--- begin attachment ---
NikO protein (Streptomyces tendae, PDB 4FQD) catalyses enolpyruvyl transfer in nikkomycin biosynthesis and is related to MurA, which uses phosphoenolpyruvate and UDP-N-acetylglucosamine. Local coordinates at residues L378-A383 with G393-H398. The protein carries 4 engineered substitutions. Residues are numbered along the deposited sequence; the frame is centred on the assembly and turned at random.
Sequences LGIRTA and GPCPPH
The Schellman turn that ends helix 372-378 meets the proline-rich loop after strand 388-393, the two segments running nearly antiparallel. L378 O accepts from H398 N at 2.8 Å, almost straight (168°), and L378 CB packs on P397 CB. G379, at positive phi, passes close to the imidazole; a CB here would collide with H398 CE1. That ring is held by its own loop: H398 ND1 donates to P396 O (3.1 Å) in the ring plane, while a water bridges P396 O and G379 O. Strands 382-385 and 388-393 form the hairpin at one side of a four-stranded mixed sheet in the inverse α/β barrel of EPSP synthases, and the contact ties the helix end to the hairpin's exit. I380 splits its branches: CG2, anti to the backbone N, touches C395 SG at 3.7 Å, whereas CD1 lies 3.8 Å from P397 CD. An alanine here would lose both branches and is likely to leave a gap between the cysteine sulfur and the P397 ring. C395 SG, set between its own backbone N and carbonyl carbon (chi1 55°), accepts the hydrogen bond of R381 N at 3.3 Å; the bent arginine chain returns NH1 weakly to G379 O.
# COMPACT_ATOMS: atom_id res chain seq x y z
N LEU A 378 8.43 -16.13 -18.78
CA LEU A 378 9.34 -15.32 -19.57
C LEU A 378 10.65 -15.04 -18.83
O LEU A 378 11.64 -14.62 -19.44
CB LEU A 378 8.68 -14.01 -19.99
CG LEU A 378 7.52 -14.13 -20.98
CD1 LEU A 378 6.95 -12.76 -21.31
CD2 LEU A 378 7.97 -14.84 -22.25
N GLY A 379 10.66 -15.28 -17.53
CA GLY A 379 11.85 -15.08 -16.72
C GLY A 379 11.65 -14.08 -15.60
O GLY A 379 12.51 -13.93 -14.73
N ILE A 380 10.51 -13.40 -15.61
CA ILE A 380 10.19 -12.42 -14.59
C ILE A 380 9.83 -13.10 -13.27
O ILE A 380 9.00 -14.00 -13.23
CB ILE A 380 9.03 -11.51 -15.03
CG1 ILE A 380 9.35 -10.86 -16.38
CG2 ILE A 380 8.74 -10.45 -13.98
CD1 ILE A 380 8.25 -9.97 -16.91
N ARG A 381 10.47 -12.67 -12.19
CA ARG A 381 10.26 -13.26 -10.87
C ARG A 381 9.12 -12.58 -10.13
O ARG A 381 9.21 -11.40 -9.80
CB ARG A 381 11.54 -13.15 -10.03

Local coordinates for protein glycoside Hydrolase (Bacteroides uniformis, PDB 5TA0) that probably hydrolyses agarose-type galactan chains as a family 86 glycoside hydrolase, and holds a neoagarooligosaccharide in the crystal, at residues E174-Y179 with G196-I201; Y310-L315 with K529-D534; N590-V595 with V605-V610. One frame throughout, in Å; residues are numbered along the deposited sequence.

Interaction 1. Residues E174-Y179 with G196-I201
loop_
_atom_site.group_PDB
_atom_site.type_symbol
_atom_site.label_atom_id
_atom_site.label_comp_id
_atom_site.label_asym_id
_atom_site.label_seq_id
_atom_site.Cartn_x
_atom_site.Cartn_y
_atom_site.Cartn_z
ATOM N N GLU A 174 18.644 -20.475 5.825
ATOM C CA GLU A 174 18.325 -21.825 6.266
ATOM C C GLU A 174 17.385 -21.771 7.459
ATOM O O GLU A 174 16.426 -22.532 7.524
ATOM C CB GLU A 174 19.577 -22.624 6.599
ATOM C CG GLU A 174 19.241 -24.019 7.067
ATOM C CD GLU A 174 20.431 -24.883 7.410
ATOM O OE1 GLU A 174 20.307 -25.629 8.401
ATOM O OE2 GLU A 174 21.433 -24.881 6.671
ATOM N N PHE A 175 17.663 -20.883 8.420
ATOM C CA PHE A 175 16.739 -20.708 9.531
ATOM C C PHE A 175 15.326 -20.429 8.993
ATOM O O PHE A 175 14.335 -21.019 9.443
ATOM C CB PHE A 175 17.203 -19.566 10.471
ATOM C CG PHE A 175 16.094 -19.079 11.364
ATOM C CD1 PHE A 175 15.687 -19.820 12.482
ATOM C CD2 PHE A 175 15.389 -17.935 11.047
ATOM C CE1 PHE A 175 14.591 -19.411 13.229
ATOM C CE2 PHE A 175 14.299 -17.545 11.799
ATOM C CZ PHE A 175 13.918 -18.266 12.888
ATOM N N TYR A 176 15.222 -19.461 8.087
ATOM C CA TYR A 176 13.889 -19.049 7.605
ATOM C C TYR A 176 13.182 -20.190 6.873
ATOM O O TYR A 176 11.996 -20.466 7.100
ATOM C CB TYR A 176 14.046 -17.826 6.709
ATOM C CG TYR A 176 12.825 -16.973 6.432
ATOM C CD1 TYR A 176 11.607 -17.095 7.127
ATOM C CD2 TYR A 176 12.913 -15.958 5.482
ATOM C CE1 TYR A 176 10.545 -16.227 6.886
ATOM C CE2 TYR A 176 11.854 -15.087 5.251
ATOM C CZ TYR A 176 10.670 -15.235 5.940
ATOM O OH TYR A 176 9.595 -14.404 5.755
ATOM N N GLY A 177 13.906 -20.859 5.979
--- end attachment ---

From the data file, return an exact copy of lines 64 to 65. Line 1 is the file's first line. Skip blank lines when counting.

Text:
ATOM C C TYR A 176 13.182 -20.190 6.873
ATOM O O TYR A 176 11.996 -20.466 7.100